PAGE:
Women are good at digging up the past !
Let’s hope nothing significant is found ~ the largest Roman camp in Britain discovered hear Ashford was buried under a new motorway
We are heading the right way then?
Let’s hope there’s a very important large find which screws up this ridiculous and unnecessary station .
If KCC wants a huge housing development there why can’t they just admit it?
“For thousands of years East Kent has been a gateway for new peoples, new cultures etc’” says the article. Exactly. But there are still people in Thanet who object to families from just up the road in London coming here for a better life.
Trouble is, Romans, Normans etc. All invaded us, we didnt want them either 😉
Whatever did the Roman’s do for us?
Obviously, apart from fresh water supplies, sewage systems, roads, central heating, hot baths, structured society, a legislature, security …
Good grief woman what more do you want?
Who cares? It’s worth it for central heating- who wants ice on their windows?
People coming here for a better life? Best joke of the day.
If you knew anything about anything, you’d know that the Roman’s came here for the lead.
Not really – emperor Claudius wasn’t so secure on his throne,and,like all emperors,needed the ongoing support of the army to consolidate his position.The invasion and conquest of Britain kept the army busy,and made him look like the great military hero to the Roman public.Plenty of loot and slaves available to the invading army.As for the lead,that was available through trade,and had been for centuries.Claiming that the major motivation for the Roman conquest of Britain was to secure lead supplies is a little like saying Germany invaded France in 2 world wars to grab the wine supplies…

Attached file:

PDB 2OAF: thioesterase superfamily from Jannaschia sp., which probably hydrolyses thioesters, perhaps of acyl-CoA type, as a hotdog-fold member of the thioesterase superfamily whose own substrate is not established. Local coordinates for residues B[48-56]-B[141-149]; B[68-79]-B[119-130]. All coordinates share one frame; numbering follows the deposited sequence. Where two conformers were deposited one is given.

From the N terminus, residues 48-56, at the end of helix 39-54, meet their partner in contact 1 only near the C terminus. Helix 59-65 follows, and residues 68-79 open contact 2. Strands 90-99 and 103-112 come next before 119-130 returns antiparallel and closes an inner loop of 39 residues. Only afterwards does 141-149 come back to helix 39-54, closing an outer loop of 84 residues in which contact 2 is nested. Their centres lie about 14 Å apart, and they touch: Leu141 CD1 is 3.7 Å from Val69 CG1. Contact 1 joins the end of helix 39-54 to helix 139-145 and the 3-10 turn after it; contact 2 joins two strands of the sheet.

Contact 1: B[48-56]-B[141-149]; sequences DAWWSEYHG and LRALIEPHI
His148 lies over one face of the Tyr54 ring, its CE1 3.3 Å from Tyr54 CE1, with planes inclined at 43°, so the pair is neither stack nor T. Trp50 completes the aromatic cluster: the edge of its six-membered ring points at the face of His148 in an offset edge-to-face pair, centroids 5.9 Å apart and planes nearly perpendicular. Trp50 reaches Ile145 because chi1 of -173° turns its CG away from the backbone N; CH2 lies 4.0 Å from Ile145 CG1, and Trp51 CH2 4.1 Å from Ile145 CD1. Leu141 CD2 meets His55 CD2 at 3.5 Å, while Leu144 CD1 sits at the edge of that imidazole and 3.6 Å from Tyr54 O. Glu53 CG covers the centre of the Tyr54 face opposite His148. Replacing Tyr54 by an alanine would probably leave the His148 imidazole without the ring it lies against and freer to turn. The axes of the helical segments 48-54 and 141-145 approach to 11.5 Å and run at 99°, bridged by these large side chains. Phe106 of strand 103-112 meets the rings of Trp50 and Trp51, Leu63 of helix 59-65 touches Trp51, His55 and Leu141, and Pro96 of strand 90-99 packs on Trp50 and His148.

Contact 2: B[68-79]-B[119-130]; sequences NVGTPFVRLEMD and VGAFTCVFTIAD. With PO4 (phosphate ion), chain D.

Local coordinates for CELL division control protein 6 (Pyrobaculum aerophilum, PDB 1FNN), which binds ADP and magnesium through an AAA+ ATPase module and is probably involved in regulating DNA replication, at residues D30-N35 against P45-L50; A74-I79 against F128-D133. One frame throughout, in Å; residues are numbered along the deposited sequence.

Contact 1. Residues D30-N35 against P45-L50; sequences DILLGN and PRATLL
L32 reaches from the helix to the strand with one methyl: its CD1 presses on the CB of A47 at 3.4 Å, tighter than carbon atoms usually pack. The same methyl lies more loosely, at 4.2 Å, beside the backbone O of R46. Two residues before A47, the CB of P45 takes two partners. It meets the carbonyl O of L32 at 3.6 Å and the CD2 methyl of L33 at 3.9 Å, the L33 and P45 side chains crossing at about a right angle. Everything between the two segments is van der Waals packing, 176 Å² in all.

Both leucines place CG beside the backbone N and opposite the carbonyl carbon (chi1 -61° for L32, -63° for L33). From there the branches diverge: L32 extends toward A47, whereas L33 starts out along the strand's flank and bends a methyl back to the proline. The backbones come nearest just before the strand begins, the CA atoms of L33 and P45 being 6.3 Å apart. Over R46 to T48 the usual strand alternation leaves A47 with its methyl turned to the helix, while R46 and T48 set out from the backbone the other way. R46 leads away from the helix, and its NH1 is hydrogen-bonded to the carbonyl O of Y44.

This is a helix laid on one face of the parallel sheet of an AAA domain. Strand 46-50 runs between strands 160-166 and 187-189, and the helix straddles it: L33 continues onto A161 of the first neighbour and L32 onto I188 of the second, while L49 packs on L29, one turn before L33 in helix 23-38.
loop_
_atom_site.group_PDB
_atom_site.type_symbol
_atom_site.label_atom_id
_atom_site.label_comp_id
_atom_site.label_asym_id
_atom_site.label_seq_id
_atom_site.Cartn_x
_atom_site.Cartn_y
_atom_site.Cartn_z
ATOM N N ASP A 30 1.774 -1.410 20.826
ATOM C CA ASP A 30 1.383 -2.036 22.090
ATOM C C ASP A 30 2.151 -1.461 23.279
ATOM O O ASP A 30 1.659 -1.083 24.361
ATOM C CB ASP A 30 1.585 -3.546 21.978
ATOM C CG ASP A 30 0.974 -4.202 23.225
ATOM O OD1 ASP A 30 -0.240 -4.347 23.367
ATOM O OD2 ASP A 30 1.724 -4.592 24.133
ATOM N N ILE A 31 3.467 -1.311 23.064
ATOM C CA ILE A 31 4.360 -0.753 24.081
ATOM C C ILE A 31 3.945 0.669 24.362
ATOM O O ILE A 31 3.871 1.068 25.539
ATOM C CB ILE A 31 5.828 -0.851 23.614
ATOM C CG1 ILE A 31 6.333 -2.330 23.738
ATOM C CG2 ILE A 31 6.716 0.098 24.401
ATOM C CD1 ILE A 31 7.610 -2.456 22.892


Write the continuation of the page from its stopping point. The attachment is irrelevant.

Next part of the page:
The Roman’s actually set up lead mines in Britain. There us evidence to suggest that such activity took place in Matlock, in Derbyshire.
The comment about Roman’s and lead was a response to a previous posting about the reasons they came here.
if you knew anything about anything yo would also check your facts.
The presence of useful minerals in Britain was certainly one reason why the Romans invaded.
I see the fags and booze have run out so she’s back on the comments section. Can’t you get some mindfulness colouring books for bigots or something Lesley and spare the rest of us your effluence?
Lemony So I’m a bigot as well now ?anybody else want be freakin’ rude? Am I not entitled to an opinion? Bullies never win just carry on. Thanet has been my home far longer than some of you have been alive. If you want a war of words you carry on You rude piece of work, nothing sensible to say so just be rude well dear you have picked on the wrong person and for your little mind I do not smoke or drink so before you hurl insults know what you are talking about.
The likes of you Lemony will not stop me from commenting on news items on this site, name calling and bullying belong in a playground which I left behind years a you obviously have not. So my final words to you are either grow up or shut up
Let’s not jump to conclusions. Once Brexit starts, with the roads all blocked solid with lorries and holiday maker’s cars, even the daftest ideas ,like a new railway station at Cliffsend or a freight hub on an airport at Manston, suddenly almost make sense.
It may be the only way to get anywhere!